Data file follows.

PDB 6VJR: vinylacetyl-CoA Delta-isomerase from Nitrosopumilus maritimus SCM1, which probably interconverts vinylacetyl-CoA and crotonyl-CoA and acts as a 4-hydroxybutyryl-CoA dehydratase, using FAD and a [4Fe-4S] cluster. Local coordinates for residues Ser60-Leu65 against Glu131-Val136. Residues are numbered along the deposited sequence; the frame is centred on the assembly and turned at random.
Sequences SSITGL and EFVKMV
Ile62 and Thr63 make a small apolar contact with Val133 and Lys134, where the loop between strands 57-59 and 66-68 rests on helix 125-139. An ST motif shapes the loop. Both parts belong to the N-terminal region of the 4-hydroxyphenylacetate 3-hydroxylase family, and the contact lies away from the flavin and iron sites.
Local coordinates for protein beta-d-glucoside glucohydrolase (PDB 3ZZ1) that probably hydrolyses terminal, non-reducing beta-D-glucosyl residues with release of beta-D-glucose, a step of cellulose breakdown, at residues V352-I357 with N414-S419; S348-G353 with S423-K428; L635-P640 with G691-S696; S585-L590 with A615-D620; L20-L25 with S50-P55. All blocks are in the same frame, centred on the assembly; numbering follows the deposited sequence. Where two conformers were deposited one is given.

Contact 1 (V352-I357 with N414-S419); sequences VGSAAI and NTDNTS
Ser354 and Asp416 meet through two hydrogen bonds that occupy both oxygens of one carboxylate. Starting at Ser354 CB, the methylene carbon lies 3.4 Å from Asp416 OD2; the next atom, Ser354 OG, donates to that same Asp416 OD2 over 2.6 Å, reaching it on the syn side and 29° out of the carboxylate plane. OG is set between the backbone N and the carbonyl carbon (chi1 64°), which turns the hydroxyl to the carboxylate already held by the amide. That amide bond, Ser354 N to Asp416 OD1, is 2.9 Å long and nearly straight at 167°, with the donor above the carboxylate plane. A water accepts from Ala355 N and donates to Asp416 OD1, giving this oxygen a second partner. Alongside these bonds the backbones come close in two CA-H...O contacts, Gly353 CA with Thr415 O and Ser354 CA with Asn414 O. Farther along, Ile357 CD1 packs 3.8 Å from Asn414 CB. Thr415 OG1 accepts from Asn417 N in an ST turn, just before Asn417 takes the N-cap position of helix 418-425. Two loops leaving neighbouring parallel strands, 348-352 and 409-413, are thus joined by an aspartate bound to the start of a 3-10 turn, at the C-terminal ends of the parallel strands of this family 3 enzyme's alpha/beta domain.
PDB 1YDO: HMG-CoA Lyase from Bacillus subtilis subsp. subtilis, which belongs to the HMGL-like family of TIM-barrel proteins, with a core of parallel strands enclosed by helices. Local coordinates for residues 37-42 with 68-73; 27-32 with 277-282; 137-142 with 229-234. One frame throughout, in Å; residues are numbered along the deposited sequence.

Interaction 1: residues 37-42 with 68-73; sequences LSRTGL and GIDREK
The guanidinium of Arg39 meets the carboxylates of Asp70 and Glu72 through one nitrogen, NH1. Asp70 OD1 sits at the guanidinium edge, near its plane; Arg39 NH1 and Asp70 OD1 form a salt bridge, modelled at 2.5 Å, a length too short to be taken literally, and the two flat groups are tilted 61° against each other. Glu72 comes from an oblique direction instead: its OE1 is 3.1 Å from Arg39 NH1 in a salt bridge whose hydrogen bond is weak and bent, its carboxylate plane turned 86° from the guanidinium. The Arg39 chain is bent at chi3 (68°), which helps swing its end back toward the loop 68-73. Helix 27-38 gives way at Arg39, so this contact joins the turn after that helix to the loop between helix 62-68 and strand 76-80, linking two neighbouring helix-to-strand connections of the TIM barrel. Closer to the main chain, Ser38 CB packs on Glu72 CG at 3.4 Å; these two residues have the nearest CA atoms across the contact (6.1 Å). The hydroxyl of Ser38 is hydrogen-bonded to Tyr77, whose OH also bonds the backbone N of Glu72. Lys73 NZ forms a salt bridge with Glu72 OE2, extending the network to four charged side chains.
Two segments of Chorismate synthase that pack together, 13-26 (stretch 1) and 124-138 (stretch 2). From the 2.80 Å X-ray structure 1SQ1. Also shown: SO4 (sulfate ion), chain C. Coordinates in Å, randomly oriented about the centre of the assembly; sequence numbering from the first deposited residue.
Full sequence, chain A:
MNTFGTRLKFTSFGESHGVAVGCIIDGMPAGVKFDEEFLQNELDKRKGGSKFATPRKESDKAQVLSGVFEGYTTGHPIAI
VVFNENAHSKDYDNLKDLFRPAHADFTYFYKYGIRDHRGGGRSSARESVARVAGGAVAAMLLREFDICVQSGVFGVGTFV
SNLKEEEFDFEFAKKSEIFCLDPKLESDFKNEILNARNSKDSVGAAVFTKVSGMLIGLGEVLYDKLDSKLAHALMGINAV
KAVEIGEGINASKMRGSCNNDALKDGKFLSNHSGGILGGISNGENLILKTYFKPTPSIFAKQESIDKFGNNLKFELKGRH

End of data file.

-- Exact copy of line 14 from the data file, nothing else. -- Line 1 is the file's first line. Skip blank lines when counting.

SNLKEEEFDFEFAKKSEIFCLDPKLESDFKNEILNARNSKDSVGAAVFTKVSGMLIGLGEVLYDKLDSKLAHALMGINAV